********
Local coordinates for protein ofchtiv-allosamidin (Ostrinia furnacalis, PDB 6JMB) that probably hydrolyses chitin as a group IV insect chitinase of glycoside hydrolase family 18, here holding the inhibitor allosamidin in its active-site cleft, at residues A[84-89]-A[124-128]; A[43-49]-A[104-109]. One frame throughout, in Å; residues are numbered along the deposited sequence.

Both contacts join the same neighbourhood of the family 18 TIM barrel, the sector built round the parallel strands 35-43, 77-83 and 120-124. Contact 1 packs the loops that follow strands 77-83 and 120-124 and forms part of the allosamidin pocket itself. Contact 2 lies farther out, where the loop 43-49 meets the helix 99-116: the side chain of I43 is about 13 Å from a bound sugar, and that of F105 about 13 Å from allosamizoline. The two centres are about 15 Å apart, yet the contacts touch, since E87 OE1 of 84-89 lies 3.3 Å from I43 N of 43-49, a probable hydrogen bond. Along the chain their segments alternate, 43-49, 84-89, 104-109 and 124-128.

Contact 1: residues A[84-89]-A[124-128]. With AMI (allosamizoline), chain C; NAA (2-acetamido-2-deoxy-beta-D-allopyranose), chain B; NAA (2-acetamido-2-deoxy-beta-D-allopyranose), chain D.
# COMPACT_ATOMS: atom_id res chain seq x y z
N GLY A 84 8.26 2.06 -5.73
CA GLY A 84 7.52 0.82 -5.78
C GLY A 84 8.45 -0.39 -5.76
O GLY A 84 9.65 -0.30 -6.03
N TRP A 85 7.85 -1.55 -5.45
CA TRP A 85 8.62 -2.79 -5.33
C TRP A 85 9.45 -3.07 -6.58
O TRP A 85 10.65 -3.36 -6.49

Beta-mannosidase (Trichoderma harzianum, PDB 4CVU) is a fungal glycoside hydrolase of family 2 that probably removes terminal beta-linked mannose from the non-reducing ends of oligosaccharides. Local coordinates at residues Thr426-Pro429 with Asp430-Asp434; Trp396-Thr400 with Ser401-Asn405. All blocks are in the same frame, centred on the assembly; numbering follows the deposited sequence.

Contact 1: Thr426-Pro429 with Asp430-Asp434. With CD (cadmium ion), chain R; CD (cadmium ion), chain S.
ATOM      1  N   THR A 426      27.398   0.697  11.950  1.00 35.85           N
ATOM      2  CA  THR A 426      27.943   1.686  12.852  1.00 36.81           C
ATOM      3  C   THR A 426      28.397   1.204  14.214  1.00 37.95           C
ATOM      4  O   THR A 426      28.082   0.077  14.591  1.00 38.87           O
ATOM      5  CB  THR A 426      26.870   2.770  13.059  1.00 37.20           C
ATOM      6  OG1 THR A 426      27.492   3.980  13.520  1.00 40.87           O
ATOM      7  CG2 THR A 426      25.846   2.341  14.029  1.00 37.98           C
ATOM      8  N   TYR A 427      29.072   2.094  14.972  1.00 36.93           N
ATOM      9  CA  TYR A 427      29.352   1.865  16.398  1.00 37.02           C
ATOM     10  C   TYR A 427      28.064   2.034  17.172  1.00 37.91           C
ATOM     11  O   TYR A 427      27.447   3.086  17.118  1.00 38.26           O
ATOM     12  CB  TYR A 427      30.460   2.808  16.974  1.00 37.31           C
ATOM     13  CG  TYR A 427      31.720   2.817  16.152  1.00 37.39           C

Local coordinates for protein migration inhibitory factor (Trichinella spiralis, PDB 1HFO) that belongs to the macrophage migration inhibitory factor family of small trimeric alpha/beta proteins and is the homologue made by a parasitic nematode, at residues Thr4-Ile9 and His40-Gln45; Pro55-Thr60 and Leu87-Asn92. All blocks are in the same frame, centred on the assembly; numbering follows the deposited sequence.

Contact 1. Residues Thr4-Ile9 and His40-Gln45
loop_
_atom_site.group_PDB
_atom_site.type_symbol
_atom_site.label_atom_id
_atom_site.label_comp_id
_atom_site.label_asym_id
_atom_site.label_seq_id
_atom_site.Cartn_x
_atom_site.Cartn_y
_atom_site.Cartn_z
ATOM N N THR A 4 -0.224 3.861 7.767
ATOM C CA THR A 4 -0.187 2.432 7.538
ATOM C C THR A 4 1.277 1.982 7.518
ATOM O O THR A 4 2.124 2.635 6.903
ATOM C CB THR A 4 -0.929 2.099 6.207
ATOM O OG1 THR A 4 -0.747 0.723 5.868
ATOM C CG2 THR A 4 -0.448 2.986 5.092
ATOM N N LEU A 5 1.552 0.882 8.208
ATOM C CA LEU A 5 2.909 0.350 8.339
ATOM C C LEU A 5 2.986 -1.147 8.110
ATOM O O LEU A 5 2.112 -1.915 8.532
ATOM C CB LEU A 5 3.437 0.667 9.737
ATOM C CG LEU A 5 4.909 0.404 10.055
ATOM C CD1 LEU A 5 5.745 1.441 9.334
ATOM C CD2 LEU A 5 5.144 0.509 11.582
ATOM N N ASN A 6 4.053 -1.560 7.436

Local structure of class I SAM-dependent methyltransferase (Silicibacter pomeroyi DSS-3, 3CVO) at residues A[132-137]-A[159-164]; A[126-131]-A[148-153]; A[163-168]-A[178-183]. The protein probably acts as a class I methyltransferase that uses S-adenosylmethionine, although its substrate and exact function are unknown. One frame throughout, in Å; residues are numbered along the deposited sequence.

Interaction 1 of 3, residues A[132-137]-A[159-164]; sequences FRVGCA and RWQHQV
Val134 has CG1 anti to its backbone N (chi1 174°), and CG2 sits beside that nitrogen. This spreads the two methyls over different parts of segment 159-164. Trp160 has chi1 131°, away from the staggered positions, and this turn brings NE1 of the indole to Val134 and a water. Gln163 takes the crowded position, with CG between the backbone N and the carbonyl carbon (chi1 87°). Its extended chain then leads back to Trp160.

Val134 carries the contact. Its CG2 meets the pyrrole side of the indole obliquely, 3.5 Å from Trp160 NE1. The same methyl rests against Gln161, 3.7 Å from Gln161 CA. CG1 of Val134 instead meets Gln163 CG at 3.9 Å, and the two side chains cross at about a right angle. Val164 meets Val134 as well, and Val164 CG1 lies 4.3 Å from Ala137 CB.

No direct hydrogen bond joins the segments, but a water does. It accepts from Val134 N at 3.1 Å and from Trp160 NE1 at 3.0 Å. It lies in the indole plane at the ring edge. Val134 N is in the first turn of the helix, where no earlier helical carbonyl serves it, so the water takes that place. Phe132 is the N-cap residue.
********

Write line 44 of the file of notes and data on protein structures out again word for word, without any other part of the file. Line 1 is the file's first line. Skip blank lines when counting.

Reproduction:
ATOM C CB THR A 4 -0.929 2.099 6.207